Reality consists of 3 spatial dimensions with time adding a fourth dimension. But what reason could we possibly have for putting such limits on reality? Do higher dimensions have any reality apart from their construction within a mathematical framework?
Plato believed in the reality of higher dimensions, as his allegory of the cave demonstrated. Claude Bragdon considered the fourth dimension to be spatial. He believed our conception of time as the fourth dimension was mistaken. We experience time as a “fourth dimension” because of our lack of ability in sensing this dimension which is spatial. He used an analogy equivalent to Plato’s cave analogy. A flatlander would experience a cube travelling through its plane-wise world as beginning with a point, expanding to a polygon and finally contracting to a point before disappearing from sight. It is obvious to me that this flatlander inhabits a three dimensional world and is itself three dimensional, but can only perceive in two spatial dimensions. It perceives itself and its fellow flatlanders as a polygon which changes over time. It conceives of reality as consisting in two spatial dimensions and one time dimension.
Rudolf Steiner discusses the dimensions of space and beyond in a collection of lectures and discussions collated in the book, “The Fourth Dimension. Sacred Geometry, Alchemy, and Mathematics.”
Here he considers beings consisting of various dimensions. A being of two spatial dimensions would only be capable of perceiving one dimension, a being of three dimensions would only perceive two dimensions and so on. In this resect we are beings of four spatial dimensions but we only perceive three of them. Although each of these three dimensions are unique. They all differ experientially.
Regarding the contemplation of the fourth dimension, Steiner admired the work of Charles Howard Hinton who has been credited with coining the word “tesseract” as the name for the four dimensional equivalent to the cube. As a cube can be represented in two dimensions by the hexagon, so the tesseract can be represented in three dimensions by the rhombic dodecahedron.
In Steiner’s lectures linked to above, he introduces his audience to the mathematical treatment of the higher dimension with accompanying diagrams. He also highlights the differences between mathematical treatment and the reality of further dimensions. He does not view reality as consisting of a series of ever increasing spatial dimensions. The neutralization of polarity in one dimension gives rise to the adjacent dimension. For example when two planes cross there arises a line. The planes give rise to the line but the line has no two-dimensional component.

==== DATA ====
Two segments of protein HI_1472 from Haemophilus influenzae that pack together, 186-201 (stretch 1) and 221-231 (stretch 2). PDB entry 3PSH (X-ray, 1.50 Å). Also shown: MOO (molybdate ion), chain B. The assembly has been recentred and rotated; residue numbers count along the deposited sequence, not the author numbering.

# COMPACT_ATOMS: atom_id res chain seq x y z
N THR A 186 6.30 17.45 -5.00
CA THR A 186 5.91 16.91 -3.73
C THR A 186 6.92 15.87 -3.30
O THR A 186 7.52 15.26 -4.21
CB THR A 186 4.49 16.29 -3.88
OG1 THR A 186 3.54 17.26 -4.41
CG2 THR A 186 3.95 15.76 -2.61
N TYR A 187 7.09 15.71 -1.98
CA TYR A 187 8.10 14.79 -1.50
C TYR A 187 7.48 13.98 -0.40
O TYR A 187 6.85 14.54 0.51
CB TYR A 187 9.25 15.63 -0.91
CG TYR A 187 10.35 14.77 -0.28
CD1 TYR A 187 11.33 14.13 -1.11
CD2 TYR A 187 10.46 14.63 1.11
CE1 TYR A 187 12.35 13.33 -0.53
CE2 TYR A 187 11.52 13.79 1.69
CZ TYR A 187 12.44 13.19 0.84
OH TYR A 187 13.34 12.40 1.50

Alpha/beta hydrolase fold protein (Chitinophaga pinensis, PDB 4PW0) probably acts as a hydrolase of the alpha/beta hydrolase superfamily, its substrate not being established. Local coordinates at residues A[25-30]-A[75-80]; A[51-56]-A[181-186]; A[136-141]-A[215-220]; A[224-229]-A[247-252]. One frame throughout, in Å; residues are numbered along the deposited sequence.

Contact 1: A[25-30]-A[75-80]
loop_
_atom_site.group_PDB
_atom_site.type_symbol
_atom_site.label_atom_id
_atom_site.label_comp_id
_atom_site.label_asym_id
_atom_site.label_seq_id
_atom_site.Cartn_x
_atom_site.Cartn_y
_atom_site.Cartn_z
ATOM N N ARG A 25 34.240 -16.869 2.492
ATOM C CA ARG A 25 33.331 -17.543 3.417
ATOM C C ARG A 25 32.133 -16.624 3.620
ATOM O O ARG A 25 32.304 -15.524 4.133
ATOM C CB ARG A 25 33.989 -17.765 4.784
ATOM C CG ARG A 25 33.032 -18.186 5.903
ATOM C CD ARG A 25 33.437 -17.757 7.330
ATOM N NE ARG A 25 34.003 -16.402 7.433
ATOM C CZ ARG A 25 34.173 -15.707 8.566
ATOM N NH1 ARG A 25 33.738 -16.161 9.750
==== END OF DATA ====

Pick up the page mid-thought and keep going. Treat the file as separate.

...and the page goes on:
He considers us to be six-dimensional beings with the three physical dimensions being a reflection of three higher causal, creative dimensions. The plants we perceive are three dimensional images of four dimensional beings. In his “archetypal plant” Goethe caught a glimpse of the reality of plants as four-dimensional beings.
Time is a projection of the fourth dimension into the three spatial dimensions of the physical world. It is a feature of living beings that they change intrinsically over time. Sentient beings encompass five dimensions and self aware beings encompass six dimensions. Thinking is dimensionless.
Now when we try to understand the connection between mind and matter some people regard this as a problem of interaction between an immaterial mind and a material body. This becomes a problem for both materialists and idealists to grapple with. But if we look at this from the point of dimensions we can see a solution. We can take an example of a similar problem in two-dimensional reality. In this two-dimensional world we can imagine a ring with a smaller disc sitting outside it. How can the disc get inside the ring without somehow interfering with the structure of the ring? This would be impossible if reality was limited to two dimensions. But if the disc could be lifted into the third dimension and then moved into the ring, this would seem like a miracle to any being perceiving in just two dimensions. It would be as if the disc disappeared and then reappeared within the ring. It is the same with an act of willing a part of my body to move, i.e. mind affecting matter. The connection does not occur in our familiar three dimensional spatial world but in the higher dimensions in which my inner sentient life belongs. This activity impinges on the three-dimensional world but it is not restrained by it.